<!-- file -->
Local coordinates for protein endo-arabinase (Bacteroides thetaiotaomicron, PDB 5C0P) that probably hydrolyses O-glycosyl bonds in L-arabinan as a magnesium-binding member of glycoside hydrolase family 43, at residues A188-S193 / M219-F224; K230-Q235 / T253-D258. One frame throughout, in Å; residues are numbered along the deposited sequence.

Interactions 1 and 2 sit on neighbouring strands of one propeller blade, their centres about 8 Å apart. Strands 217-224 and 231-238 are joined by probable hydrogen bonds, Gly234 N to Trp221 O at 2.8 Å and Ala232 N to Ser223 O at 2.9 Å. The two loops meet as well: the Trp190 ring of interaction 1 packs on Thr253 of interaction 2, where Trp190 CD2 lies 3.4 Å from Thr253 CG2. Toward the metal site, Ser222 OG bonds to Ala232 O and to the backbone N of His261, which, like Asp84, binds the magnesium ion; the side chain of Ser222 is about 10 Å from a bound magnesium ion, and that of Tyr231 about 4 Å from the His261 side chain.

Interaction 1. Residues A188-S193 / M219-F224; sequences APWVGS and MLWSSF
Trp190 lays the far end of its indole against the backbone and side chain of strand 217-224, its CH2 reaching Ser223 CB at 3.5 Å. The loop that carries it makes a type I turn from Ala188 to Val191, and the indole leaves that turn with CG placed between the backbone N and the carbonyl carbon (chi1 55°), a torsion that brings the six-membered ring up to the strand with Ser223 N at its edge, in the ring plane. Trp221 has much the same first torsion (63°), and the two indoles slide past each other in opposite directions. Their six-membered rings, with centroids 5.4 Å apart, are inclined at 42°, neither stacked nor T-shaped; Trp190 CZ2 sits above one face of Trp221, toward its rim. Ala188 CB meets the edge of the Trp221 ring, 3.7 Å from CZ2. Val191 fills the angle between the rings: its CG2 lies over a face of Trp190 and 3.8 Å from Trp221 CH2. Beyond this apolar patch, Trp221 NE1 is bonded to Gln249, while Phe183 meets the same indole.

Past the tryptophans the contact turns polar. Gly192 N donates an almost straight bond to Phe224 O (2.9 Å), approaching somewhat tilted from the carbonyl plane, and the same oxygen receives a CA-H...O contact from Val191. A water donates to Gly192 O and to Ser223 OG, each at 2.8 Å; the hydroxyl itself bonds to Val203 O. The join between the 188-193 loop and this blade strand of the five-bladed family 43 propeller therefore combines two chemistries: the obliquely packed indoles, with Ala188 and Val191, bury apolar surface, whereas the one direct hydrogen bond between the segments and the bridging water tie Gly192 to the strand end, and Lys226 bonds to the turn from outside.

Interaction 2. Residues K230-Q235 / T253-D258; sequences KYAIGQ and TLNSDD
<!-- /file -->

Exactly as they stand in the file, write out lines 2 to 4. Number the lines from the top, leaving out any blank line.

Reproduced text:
Interactions 1 and 2 sit on neighbouring strands of one propeller blade, their centres about 8 Å apart. Strands 217-224 and 231-238 are joined by probable hydrogen bonds, Gly234 N to Trp221 O at 2.8 Å and Ala232 N to Ser223 O at 2.9 Å. The two loops meet as well: the Trp190 ring of interaction 1 packs on Thr253 of interaction 2, where Trp190 CD2 lies 3.4 Å from Thr253 CG2. Toward the metal site, Ser222 OG bonds to Ala232 O and to the backbone N of His261, which, like Asp84, binds the magnesium ion; the side chain of Ser222 is about 10 Å from a bound magnesium ion, and that of Tyr231 about 4 Å from the His261 side chain.

Interaction 1. Residues A188-S193 / M219-F224; sequences APWVGS and MLWSSF
Trp190 lays the far end of its indole against the backbone and side chain of strand 217-224, its CH2 reaching Ser223 CB at 3.5 Å. The loop that carries it makes a type I turn from Ala188 to Val191, and the indole leaves that turn with CG placed between the backbone N and the carbonyl carbon (chi1 55°), a torsion that brings the six-membered ring up to the strand with Ser223 N at its edge, in the ring plane. Trp221 has much the same first torsion (63°), and the two indoles slide past each other in opposite directions. Their six-membered rings, with centroids 5.4 Å apart, are inclined at 42°, neither stacked nor T-shaped; Trp190 CZ2 sits above one face of Trp221, toward its rim. Ala188 CB meets the edge of the Trp221 ring, 3.7 Å from CZ2. Val191 fills the angle between the rings: its CG2 lies over a face of Trp190 and 3.8 Å from Trp221 CH2. Beyond this apolar patch, Trp221 NE1 is bonded to Gln249, while Phe183 meets the same indole.